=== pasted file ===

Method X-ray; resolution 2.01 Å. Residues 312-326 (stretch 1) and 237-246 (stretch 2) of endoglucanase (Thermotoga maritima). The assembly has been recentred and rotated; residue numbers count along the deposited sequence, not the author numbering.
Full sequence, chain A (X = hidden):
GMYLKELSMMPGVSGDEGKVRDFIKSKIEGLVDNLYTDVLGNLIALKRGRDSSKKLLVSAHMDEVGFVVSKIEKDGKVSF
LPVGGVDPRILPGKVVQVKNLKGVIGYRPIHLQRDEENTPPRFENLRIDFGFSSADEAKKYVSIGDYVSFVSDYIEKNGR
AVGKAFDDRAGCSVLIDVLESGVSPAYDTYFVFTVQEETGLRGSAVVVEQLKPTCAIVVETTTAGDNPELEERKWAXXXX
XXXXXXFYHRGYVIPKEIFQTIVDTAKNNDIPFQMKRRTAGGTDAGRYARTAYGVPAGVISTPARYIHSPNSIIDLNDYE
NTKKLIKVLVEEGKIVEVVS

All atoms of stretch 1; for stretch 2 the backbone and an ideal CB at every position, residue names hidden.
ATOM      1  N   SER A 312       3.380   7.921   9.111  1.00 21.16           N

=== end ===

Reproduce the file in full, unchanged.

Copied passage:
Method X-ray; resolution 2.01 Å. Residues 312-326 (stretch 1) and 237-246 (stretch 2) of endoglucanase (Thermotoga maritima). The assembly has been recentred and rotated; residue numbers count along the deposited sequence, not the author numbering.
Full sequence, chain A (X = hidden):
GMYLKELSMMPGVSGDEGKVRDFIKSKIEGLVDNLYTDVLGNLIALKRGRDSSKKLLVSAHMDEVGFVVSKIEKDGKVSF
LPVGGVDPRILPGKVVQVKNLKGVIGYRPIHLQRDEENTPPRFENLRIDFGFSSADEAKKYVSIGDYVSFVSDYIEKNGR
AVGKAFDDRAGCSVLIDVLESGVSPAYDTYFVFTVQEETGLRGSAVVVEQLKPTCAIVVETTTAGDNPELEERKWAXXXX
XXXXXXFYHRGYVIPKEIFQTIVDTAKNNDIPFQMKRRTAGGTDAGRYARTAYGVPAGVISTPARYIHSPNSIIDLNDYE
NTKKLIKVLVEEGKIVEVVS

All atoms of stretch 1; for stretch 2 the backbone and an ideal CB at every position, residue names hidden.
ATOM      1  N   SER A 312       3.380   7.921   9.111  1.00 21.16           N